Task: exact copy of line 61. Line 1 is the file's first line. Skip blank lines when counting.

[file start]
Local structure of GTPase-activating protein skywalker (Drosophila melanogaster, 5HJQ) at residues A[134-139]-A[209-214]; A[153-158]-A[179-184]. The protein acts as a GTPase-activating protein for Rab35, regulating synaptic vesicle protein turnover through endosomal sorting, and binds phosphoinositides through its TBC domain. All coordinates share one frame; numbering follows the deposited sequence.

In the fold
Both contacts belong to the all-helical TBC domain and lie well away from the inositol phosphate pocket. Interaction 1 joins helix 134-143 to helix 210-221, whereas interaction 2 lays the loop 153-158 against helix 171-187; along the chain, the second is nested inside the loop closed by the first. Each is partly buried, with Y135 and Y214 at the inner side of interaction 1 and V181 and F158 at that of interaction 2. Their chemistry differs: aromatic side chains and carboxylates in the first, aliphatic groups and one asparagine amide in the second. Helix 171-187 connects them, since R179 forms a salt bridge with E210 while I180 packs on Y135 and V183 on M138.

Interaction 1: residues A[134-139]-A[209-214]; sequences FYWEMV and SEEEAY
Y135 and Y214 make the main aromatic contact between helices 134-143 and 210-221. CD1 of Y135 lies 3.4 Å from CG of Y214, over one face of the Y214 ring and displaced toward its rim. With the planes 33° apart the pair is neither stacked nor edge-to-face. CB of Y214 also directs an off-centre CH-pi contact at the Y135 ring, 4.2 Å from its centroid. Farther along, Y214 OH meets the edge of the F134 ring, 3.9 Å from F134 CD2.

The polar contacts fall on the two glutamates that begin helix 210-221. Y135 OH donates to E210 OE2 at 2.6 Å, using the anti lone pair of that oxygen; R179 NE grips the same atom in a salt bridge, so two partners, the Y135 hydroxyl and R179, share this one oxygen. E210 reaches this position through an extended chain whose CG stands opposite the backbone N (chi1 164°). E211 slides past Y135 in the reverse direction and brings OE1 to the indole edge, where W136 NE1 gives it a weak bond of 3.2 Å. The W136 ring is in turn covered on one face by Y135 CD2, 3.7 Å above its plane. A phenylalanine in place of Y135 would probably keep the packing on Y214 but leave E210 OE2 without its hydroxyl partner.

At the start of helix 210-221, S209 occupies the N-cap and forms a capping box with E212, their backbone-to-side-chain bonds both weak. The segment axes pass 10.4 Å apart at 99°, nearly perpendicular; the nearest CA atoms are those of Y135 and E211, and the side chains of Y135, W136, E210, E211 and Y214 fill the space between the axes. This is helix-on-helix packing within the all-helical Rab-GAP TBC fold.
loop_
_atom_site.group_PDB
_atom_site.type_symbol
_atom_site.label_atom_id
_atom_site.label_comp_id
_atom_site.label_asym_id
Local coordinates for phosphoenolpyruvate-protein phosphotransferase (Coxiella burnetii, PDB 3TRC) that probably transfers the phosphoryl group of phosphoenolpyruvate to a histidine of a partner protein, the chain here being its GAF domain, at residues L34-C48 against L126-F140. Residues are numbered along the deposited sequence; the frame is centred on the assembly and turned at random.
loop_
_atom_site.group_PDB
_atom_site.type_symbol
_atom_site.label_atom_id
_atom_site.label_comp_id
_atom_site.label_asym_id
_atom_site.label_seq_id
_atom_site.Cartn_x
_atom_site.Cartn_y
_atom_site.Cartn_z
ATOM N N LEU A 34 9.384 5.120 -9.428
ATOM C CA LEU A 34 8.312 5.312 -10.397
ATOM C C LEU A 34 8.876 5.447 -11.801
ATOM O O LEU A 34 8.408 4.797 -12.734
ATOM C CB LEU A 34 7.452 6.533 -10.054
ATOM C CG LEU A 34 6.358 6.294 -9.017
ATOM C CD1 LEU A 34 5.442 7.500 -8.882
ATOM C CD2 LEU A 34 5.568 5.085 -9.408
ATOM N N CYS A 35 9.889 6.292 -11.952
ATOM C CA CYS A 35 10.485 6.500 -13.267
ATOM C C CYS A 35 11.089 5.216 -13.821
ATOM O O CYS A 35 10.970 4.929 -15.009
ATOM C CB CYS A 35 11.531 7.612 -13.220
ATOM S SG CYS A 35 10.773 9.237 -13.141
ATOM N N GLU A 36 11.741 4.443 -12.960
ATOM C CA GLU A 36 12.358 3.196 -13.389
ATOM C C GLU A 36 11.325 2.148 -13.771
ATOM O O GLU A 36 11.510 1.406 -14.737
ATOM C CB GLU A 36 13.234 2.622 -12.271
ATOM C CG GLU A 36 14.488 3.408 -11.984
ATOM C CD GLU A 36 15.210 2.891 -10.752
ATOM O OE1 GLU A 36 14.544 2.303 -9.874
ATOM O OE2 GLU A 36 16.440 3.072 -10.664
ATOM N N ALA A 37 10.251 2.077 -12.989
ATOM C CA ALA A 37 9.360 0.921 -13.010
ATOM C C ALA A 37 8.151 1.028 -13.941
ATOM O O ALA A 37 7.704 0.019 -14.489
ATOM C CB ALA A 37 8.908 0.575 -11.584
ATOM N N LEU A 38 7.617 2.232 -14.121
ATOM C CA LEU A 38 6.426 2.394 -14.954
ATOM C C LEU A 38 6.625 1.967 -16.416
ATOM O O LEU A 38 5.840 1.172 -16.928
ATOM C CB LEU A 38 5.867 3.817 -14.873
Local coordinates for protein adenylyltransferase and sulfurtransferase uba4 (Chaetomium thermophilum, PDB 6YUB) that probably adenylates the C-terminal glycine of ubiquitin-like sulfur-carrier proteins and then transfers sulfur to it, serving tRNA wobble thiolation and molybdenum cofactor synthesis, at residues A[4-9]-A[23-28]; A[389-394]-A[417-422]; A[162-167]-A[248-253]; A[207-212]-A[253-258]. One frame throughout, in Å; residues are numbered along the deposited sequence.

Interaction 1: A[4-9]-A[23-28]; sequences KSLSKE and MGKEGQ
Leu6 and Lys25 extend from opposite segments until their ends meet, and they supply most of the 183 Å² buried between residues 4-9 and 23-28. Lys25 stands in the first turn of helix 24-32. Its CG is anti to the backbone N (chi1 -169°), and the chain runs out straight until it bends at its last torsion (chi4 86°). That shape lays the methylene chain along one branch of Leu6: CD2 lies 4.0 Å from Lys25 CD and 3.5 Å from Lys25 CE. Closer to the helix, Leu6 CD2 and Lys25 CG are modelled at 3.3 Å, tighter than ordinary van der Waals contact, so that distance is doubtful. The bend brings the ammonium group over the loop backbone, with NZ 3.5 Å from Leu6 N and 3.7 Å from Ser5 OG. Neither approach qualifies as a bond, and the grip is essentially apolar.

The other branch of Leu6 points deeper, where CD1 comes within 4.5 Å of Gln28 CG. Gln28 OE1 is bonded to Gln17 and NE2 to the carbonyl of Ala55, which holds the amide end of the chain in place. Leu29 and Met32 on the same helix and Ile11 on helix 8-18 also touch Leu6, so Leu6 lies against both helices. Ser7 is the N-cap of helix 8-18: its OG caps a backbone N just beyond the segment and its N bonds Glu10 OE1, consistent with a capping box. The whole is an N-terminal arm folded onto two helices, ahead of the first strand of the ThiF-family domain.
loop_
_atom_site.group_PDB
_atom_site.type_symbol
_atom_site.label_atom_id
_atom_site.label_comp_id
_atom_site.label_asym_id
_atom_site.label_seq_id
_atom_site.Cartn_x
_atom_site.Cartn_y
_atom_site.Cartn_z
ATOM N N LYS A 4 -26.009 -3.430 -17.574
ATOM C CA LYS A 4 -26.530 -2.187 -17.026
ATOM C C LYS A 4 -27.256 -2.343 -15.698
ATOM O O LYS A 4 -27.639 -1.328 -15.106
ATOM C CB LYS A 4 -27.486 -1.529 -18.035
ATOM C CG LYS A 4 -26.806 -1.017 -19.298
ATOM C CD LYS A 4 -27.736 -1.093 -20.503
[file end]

The other branch of Leu6 points deeper, where CD1 comes within 4.5 Å of Gln28 CG. Gln28 OE1 is bonded to Gln17 and NE2 to the carbonyl of Ala55, which holds the amide end of the chain in place. Leu29 and Met32 on the same helix and Ile11 on helix 8-18 also touch Leu6, so Leu6 lies against both helices. Ser7 is the N-cap of helix 8-18: its OG caps a backbone N just beyond the segment and its N bonds Glu10 OE1, consistent with a capping box. The whole is an N-terminal arm folded onto two helices, ahead of the first strand of the ThiF-family domain.